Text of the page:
You’ll find rodeo-ready gear at Hamley & Co., famous since 1905 for making the “best saddles a man can ride.” Enjoy dinner at Hamley’s Steakhouse, with a menu boasting everything from old Western comfort food to high-end Northwest cuisine.

Rest your cowboy hat at Red Lion, Oxford Inn & Suites or Hampton Hotel.

Oregon Trail Wagon Day 3: Wagon Experience

Experience the Oregon Trail just like the pioneers did with the Pendleton Round-Up Wagon Train. Every last week of June, a dozen wagons and more than a hundred horses travel from the Blue Mountains to Pendleton, emulating the famous pioneer passage. Since there isn’t enough time for a weeklong expedition, your crew will get a special, abbreviated version of the wagon experience.

Spend a second night in Pendleton. You’ve earned it.

Day 4: Pendleton to The Dalles

No visit to Pendleton is complete without a tour of the original Pendleton Woolen Mills, family-owned for 153 years. Walk through the showroom piled high with brightly colored blankets and shirts, and marvel at the wool spinning into fabric on looms.

Head to The Dalles to grab lunch at Clock Tower Ales, located in an 1883 courthouse. Next, Fort Dalles and Anderson Homestead is your opportunity to see pioneer artifacts and antique wagons. The former military fort is one of Oregon’s oldest history museums.

Check into Shilo Inn before heading west to Cascade Locks for a dinner cruise aboard the Columbia Gorge Sternwheeler (spring-fall). From the ship deck you can sip a beverage and listen to the captain narrate some of the region’s landmarks and history.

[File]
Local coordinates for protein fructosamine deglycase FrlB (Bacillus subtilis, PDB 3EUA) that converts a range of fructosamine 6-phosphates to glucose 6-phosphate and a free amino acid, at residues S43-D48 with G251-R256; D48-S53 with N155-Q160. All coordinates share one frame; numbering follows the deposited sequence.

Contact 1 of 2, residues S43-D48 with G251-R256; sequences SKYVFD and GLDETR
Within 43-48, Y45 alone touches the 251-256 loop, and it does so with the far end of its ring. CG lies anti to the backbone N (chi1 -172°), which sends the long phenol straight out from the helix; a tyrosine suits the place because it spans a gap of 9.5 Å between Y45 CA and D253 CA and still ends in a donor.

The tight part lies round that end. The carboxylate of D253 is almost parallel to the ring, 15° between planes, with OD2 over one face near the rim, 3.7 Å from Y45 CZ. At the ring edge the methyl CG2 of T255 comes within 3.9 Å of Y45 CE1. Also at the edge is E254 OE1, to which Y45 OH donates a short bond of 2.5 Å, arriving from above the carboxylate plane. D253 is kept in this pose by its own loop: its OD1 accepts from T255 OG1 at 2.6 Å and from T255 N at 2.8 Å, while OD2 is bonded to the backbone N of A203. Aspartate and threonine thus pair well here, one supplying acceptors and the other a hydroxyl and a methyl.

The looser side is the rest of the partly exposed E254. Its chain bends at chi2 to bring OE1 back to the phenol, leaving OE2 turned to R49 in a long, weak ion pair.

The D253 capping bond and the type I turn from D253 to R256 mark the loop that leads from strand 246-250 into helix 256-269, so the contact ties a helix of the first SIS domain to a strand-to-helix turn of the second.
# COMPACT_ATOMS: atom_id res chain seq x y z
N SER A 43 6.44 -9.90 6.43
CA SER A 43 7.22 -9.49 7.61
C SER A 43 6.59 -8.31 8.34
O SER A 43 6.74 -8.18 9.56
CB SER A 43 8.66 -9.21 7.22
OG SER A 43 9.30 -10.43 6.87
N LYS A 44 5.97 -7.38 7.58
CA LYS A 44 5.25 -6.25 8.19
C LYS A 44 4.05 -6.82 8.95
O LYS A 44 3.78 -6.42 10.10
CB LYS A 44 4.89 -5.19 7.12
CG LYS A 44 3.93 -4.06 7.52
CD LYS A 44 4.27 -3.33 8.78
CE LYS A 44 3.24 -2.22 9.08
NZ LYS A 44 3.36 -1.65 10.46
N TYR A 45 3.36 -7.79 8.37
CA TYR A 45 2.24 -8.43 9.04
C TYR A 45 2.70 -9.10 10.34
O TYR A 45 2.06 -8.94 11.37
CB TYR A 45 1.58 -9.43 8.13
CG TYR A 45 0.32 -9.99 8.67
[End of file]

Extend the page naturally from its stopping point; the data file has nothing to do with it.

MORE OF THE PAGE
Day 5: Columbia River Gorge and Mt. Hood

The Oregon coast in spring

After breakfast at the hotel, visit the Columbia Gorge Discovery Center for a specialized program with interpretive staff. Take the Historic Columbia River Highway to Rowena Crest for a nature walk that reveals stunning views of the gorge and famous Rowena Curves.

Next travel to Dufur, a historic town with plenty of charm. Visit the Dufur Historical Society to learn about the town’s first residents, then stop by the historic Balch Hotel for lunch and a history talk. Nearby White River Falls is a worthy detour.

As an alternative to the risky trip down the Columbia River, Barlow Road, a toll road, was built in 1846 as the last overland stretch of the Oregon Trail. Today you can drive U.S. Route 26 from Government Camp to Sandy, which follows a segment of the historic road. Explore sections of the original wagon route at the Barlow Pass Trailhead.